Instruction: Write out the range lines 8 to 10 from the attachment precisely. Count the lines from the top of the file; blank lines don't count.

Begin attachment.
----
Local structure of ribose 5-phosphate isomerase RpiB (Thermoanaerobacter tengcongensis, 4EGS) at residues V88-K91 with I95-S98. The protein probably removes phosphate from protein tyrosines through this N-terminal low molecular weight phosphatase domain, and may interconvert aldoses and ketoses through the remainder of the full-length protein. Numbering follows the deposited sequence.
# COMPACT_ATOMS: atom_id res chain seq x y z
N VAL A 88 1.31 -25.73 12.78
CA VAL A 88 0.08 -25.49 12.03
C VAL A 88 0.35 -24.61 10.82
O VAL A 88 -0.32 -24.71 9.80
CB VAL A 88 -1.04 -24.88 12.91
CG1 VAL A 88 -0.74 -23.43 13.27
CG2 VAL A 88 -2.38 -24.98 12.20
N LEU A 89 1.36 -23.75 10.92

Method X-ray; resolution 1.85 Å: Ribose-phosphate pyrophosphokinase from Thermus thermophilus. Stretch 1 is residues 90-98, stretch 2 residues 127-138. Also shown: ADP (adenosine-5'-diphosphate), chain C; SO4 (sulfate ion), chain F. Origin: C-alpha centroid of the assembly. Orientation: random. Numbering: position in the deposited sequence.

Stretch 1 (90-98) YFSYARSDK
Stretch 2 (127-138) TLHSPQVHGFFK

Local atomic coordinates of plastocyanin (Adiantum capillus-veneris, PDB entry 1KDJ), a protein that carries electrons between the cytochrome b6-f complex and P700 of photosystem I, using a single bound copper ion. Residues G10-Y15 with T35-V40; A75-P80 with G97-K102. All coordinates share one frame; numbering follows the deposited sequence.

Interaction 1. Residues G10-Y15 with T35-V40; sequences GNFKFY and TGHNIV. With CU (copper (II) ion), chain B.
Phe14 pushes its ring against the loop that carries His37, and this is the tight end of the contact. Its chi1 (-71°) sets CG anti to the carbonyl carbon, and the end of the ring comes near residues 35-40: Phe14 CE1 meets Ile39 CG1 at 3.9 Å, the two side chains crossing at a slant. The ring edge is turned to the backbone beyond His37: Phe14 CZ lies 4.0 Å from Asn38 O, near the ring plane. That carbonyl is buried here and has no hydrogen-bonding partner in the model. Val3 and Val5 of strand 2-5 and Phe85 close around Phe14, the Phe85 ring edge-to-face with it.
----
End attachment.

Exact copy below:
CG1 VAL A 88 -0.74 -23.43 13.27
CG2 VAL A 88 -2.38 -24.98 12.20
N LEU A 89 1.36 -23.75 10.92